‘How Bagram destroyed me’


Jawed Ahmad has just been released from US military detention at Bagram air base near the Afghan capital, Kabul. In a rare insider’s account of the base, he alleges abuse and, most controversially, that prison guards mishandled the Koran. He spoke to the BBC’s Martin Patience.

For Jawed Ahmad the last 11 months have been the worst of his life.

Jawed Ahmad
Jawed Ahmad says he will fight to his ‘last breath’ for justice

“They destroyed me financially, mentally and physically,” says Mr Ahmad, 21, wearing a traditional shalwar kameez and sporting a thin, wispy beard.

“But most importantly, my mother

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Afghan civilian casualties soar


Afghans grieve over family members allegedly killed in a US air strike
Both sides have been blamed over civilian casualties

There has been a sharp increase in the number of civilian casualties in Afghanistan this year, according to new figures released by the United Nations.

They show that August had the highest number of deaths since the overthrow of the Taleban almost seven years ago.

The UN says that from January to August 1,445 civilians were killed – a rise of 39% on the same period last year.

Meanwhile, members of parliament are holding a one-day walk-out in protest the increase in civilian casualties.

A senior member of the senate, Abdul

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Pakistan’s ‘bleakest moment’

Pakistan’s ‘bleakest moment’

Guest columnist Ahmed Rashid says Pakistan is facing its bleakest moment, months after getting a new democratic government.

Stock broker in Karachi
‘Pakistan’s economy is in a meltdown’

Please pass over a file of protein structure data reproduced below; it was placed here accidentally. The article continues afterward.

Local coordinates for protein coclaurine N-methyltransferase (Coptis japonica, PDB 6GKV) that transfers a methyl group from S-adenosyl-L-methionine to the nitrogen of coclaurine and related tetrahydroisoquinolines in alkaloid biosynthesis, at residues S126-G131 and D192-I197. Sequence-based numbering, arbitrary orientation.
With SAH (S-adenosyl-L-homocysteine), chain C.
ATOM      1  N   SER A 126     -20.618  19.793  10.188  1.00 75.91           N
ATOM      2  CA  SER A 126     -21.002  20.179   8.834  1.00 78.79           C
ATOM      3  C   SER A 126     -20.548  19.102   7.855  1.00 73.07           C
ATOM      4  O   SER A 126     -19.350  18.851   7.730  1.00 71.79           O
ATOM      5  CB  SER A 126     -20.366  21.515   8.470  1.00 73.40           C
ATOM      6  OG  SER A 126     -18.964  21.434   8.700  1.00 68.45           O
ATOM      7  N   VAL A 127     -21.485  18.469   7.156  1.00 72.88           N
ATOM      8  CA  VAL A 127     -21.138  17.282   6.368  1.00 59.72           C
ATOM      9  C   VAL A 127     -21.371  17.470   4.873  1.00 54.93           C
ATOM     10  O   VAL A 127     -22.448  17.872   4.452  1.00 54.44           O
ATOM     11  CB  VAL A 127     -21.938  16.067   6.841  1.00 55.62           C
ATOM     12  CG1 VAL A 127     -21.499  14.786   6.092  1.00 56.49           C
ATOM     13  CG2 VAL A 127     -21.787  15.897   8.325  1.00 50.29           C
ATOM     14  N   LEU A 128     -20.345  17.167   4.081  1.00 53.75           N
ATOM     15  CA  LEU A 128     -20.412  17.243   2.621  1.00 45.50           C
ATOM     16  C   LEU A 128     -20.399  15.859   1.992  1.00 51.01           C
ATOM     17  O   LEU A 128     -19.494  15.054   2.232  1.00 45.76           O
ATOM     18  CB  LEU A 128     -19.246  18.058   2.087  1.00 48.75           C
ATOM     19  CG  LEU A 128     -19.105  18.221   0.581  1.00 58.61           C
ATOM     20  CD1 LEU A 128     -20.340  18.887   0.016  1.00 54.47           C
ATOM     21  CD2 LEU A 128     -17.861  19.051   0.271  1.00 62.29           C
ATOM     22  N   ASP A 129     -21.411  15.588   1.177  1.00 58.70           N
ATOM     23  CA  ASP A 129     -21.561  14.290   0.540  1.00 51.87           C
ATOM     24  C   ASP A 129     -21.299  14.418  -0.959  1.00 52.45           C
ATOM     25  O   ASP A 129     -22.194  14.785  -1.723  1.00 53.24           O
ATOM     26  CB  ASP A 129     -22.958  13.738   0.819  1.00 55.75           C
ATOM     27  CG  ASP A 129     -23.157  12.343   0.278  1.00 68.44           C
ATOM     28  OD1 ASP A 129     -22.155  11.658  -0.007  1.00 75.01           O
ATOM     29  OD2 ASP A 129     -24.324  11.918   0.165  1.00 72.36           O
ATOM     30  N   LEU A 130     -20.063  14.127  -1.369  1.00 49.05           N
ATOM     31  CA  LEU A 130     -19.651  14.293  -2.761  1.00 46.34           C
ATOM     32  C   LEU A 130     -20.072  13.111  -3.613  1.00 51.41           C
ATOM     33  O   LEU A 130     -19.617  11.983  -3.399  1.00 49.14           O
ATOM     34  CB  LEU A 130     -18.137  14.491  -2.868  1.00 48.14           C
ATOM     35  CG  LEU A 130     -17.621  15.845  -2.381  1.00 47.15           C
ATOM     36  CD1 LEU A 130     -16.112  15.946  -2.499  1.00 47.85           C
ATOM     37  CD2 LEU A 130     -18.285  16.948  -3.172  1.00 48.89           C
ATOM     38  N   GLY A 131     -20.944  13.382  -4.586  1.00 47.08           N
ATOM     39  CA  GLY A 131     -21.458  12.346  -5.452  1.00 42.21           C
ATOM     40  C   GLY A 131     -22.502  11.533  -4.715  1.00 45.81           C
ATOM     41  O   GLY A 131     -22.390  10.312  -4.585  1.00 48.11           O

Just when Pakistanis thought they had a new democracy, ushering in a new civilian government, a new president and the end of eight years of military rule, they are faced with the bleakest moment in the country’s history.

Proverbially listed as a failing state, this precariously poised country could now be in a downward spiral towards becoming a failed state.

Internationally isolated and condemned by the world community due to its Afghan policy,

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Mistakes By Afghan Translators Endanger Lives, Hamper Antiterrorism Effort

September 02, 2008

By Ron Synovitz


Coalition soldiers meet with local Afghan elders in Helmand Province.

When U.S. or NATO soldiers need to communicate with Afghan villagers, they rely on translators provided by private contractors. But for various reasons — regional dialects, cultural misunderstandings, or even ethnic animosities — translators in Afghanistan often don’t relate everything they hear.

And what is lost in translation can hurt efforts by NATO and the U.S.-led coalition to win the hearts and minds of the Afghan people. In the worst cases, innocent civilians can be arrested or wrongly targeted as Taliban fighters.

Zalmai …

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